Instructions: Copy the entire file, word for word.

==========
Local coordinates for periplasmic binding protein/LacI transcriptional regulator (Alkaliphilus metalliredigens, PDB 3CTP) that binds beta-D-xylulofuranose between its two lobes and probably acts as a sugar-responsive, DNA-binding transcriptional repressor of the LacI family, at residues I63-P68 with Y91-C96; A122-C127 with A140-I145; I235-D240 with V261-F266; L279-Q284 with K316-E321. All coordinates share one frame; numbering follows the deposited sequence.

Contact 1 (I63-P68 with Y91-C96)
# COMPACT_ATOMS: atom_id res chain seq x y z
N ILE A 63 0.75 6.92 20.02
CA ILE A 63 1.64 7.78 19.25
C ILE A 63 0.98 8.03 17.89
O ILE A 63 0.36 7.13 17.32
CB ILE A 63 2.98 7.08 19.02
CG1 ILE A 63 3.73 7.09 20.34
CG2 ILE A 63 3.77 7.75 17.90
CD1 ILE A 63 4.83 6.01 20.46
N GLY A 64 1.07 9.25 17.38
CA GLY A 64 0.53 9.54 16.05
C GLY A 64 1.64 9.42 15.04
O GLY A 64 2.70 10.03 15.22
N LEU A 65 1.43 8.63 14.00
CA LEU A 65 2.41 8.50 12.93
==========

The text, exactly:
Local coordinates for periplasmic binding protein/LacI transcriptional regulator (Alkaliphilus metalliredigens, PDB 3CTP) that binds beta-D-xylulofuranose between its two lobes and probably acts as a sugar-responsive, DNA-binding transcriptional repressor of the LacI family, at residues I63-P68 with Y91-C96; A122-C127 with A140-I145; I235-D240 with V261-F266; L279-Q284 with K316-E321. All coordinates share one frame; numbering follows the deposited sequence.

Contact 1 (I63-P68 with Y91-C96)
# COMPACT_ATOMS: atom_id res chain seq x y z
N ILE A 63 0.75 6.92 20.02
CA ILE A 63 1.64 7.78 19.25
C ILE A 63 0.98 8.03 17.89
O ILE A 63 0.36 7.13 17.32
CB ILE A 63 2.98 7.08 19.02
CG1 ILE A 63 3.73 7.09 20.34
CG2 ILE A 63 3.77 7.75 17.90
CD1 ILE A 63 4.83 6.01 20.46
N GLY A 64 1.07 9.25 17.38
CA GLY A 64 0.53 9.54 16.05
C GLY A 64 1.64 9.42 15.04
O GLY A 64 2.70 10.03 15.22
N LEU A 65 1.43 8.63 14.00
CA LEU A 65 2.41 8.50 12.93